Last Updated on July 14, 2020
Maximizing the accuracy and efficiency of your cuts is a common goal amongst beginners and expert craftsmen alike. If you’re working on any job that requires angled cuts, a bevel miter saw is the surest way to achieve these consistent results. Essential for cabinetry, molding, and detail work, a bevel miter saw is often used to add the finishing touches to larger pieces.
Available in both single and double bevel styles, which is better for your projects and your budget? In this guide, we’ll be breaking down the pros and cons of each style of miter saw for your comparison. That way, you can make an informed decision as to which saw suits your needs.
Before we get into any of that, though, let’s clear up a few terms:
There are four main cuts you can make with a miter saw: cross cut, miter cut, bevel cut, and compound cut.
In its most common usage, a bevel is a surface that meets another at an angle other than a right angle – or, said another way, it is an angled cut. The word “bevel” can also be used as a verb to describe making a cut at an angle or moving a saw blade to any angle besides 90 degrees.
One of only two angled cuts in woodworking, the bevel is complemented by a miter cut. A bevel cut is made by changing the angle of the saw blade, while miter cuts are made by changing the angle of the wood.
Capable of changing its cut angle in only one direction, a single bevel miter saw uses a pivot system to tilt from an upright 90-degree angle to a range of bevel cut angles. Almost every single bevel miter saw is designed to bevel to the left, to accommodate right-handed woodworkers more easily.
A relatively simple modification of the traditional miter saw, single bevel saws maintain the lightweight and portable qualities of their ancestors. They’re exceptionally useful for making angled cuts smoothly and easily and are a generally inexpensive piece of equipment.
What they boast in portability and cost, though, single bevel miter saws sacrifice in accuracy and speed. Because they only tilt in one direction, you’ll need to reposition your workpiece to make multiple angled cuts – increasing the chance for errors and slowing down your working process.
Able to pivot in twice the range of its single bevel cousin, the double bevel miter saw is a much more versatile and efficient piece of woodworking machinery. Because you won’t have to reposition your workpieces nearly as often, you’ll see greater accuracy and precision throughout any project.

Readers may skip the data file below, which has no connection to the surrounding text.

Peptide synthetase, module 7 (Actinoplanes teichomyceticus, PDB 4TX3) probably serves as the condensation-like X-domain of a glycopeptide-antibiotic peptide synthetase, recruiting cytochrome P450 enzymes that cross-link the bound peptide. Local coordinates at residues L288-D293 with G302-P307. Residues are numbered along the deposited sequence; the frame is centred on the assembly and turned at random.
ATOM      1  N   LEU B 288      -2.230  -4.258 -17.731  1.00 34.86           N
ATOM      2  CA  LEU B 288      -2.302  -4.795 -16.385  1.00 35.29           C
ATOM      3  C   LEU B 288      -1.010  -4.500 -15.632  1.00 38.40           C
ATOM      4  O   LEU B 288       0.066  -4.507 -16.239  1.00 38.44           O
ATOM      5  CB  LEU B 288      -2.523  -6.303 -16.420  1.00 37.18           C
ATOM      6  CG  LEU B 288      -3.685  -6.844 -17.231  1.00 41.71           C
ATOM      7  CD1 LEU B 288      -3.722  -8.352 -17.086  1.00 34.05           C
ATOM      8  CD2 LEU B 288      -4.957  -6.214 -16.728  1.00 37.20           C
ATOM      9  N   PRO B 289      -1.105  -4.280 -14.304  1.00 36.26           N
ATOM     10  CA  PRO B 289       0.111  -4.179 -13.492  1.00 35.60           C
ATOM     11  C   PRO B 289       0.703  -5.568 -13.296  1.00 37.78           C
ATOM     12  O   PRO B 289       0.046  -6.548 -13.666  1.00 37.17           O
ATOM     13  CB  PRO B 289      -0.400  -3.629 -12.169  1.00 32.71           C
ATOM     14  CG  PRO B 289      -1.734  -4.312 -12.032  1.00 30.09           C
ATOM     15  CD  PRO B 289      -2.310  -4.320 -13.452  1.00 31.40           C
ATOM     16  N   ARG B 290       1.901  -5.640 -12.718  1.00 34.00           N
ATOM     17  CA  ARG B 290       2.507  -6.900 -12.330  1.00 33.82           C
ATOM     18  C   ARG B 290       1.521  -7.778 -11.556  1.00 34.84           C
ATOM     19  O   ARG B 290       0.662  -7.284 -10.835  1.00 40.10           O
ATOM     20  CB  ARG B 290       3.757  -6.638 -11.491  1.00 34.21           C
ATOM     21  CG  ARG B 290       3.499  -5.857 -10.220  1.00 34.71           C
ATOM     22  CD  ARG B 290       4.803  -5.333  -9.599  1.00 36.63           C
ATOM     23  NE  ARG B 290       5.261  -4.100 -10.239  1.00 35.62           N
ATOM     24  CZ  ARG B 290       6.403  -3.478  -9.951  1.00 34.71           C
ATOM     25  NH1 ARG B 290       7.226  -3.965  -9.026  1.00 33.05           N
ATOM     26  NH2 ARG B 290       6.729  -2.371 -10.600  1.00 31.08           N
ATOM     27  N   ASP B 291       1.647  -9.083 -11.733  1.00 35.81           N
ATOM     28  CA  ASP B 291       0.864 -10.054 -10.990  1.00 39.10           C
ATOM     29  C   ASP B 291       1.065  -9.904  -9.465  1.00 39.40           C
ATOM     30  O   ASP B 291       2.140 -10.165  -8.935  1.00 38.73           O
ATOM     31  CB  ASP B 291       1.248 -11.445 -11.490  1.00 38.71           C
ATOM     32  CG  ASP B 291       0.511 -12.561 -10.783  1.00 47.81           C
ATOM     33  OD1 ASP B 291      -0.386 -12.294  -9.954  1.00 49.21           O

The added mechanical components, however, tend to make double bevel miter saws much heavier than a single bevel tool. This makes them a less easily portable option and one that you’ll likely want to set up semi-permanently on a tabletop workbench.
Also, while they offer a more efficient, versatile, and accurate cutting solution than single bevel saws, the more elaborate mechanical components of double bevel miter saws also drive their price up significantly. They’re a better option for professionals but may be overkill for beginners and hobbyists.
|Best Single Bevel||DeWalt DW713||
|Best Double Bevel||Bosch Power Tools GCM12SD||
If a picture is worth a thousand words, then these woodworking tutorial videos are nearly priceless. First, Steve Ramsey has an excellent how-to guide for making angled cuts in woodworking:
The next video, from Dave Trull of eHowArtsandCrafts, shows how to make bevel cuts with a miter saw:
A single bevel miter saw will be the tool of choice for most readers, as its portability and cost-effectiveness often outweigh the small benefits of speed and accuracy conferred by a double bevel miter saw. If you’re an aspiring professional woodworker, though, the increased precision and versatility of a double bevel saw more than justify the added cost.
Kyle comes from a long line of woodworkers, craftsmen, and carpenters. When he’s not managing SawingPros, Kyle can be found in his workshop, testing and using every type of saw and power tool he can get his hands on. His favorite tool is a horizontal band saw and his favorite wood is maple.